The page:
Laws surrounding sperm donors and parenthood can be complicated, and they vary from state to state. In California, the sperm donor’s legal parent status depends on the circumstances of the sperm donation.
If a married woman conceives through assisted reproduction under the supervision of a licensed physician (with the consent of her spouse), then her spouse is treated as the legal father of the child.
“The donor of semen provided to a licensed physician and surgeon or to a licensed sperm bank for use in assisted reproduction of a woman other than the donor’s spouse is treated in law as if he were not the natural parent of a child thereby conceived, unless otherwise agreed to in a writing signed by the donor and the woman prior to the conception of the child,” states California Family Code 7613.
In other words, as long as the “assisted reproduction” was facilitated by a medical professional, the sperm donor will have no legal claim to the child—unless the mother wants to make an agreement in writing that says otherwise.
However, if the sperm donation was done privately (i.e. without the help of a doctor), then the sperm donor could be legally on the hook. This situation came up in a court case in Kansas, in which a sperm donor was asked to start paying child support nearly five years after the birth of the child he helped conceive. Since the artificial insemination took place in the woman’s home and not a doctor’s office, the judge ruled that the donor must pay child support, even though he signed documents waiving his parental rights. (It is important to note that these waivers do not necessarily hold up in court; if you are donating sperm without the help of a physician, don’t rely on a waiver of parental rights to solve your legal issues.)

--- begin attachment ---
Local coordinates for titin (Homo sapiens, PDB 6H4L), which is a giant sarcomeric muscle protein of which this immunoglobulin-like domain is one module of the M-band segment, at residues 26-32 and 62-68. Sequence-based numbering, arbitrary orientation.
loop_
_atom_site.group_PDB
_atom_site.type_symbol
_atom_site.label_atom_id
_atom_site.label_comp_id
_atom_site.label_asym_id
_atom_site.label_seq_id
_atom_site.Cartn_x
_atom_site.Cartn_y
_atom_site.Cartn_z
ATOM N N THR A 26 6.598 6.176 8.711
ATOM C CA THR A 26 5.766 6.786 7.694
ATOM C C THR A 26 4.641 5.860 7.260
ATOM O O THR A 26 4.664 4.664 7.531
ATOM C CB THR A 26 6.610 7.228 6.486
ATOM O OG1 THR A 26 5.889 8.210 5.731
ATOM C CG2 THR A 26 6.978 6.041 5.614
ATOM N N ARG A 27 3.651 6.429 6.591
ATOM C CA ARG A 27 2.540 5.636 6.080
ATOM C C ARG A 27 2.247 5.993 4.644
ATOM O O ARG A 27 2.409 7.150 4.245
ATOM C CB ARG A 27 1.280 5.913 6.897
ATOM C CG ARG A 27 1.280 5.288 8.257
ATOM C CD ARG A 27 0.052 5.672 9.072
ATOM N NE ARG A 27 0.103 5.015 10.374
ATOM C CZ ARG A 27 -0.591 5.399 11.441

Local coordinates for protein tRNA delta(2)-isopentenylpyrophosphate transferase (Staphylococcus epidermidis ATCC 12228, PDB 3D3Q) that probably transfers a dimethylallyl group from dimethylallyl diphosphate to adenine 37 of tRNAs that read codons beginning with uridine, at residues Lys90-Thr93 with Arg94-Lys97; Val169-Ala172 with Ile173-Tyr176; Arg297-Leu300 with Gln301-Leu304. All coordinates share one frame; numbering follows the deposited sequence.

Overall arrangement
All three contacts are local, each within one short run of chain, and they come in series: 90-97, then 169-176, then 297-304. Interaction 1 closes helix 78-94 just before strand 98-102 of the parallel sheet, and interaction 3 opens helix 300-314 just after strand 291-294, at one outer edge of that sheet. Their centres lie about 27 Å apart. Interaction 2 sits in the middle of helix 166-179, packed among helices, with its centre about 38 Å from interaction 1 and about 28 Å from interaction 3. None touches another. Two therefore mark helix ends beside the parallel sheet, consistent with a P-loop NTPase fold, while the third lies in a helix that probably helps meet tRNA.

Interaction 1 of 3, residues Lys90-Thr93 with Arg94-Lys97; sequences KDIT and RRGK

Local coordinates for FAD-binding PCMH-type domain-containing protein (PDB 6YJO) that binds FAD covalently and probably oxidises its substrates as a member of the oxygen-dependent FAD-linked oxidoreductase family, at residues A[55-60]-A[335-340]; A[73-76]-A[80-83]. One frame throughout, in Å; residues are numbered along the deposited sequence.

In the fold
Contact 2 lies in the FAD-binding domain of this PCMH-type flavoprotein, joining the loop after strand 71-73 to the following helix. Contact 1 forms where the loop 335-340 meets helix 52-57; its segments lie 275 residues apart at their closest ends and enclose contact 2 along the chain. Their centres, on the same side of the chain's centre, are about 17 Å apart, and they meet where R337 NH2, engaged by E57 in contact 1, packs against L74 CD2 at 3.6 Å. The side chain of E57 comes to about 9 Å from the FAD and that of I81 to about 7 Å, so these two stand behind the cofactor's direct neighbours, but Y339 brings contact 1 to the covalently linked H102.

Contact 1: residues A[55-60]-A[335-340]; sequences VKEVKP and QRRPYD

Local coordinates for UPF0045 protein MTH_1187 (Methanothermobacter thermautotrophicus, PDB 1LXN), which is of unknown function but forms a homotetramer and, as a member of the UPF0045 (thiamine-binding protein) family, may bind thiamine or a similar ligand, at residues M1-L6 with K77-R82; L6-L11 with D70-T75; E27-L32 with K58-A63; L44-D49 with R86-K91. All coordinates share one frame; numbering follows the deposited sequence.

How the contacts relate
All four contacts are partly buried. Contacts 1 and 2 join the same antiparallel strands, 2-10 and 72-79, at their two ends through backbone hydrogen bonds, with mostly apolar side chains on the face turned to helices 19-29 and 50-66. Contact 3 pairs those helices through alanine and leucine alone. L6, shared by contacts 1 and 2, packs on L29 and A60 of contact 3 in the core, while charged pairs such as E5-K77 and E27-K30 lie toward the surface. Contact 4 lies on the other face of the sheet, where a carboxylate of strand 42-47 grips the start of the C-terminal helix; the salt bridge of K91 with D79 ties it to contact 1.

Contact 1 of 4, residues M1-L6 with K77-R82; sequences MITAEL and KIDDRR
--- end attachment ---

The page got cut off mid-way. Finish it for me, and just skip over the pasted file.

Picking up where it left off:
The California Senate recently toyed with legislation that could change the status of certain sperm donors. SB 115, which was introduced in 2013, would give a sperm donor the right to seek legal parent status if he maintained a relationship with the child.
“This bill allows any interested party, regardless of treatment under the law as a sperm donor to a licensed physician or sperm bank, to bring an action at any time for the purpose of determining the existence or nonexistence of the father and child relationship presumed because the presumed father received the child into his home and openly held the child out as his own,” the text of the bill reads.
The bill would only apply to the subset of sperm donors who also act as the child’s father, rather than the more traditional sperm donor who donates the genetic material with no expectation of actually serving as a parent. According to the text of the bill, it was designed to bring paternity laws into the present, where people are increasingly “making use of assisted reproduction to conceive children with the intent to raise those children jointly.”
If this bill (or a similar bill) were to pass California legislature, it could change the legal landscape for sperm donors. Critics say the law is dangerous because it allows sperm donors to pursue paternity actions at any time, regardless of the custodial parents’ wishes, and it would damage same-sex couples’ and infertile couples’ freedom to raise the child without the involvement of the sperm donor. Advocates of SB 115 argue that the law would only apply to sperm donors who have an active role in the child’s life, keeping the anonymous donor system intact, and it would give sperm donors who act as fathers the chance to have legal parent status.
Regardless of the arguments for and against SB 115, there is no doubt that passing a law of this nature would open up the door for child support from sperm donors. Once the father has achieved legal parent status, he would be on the hook for child support like any other California father.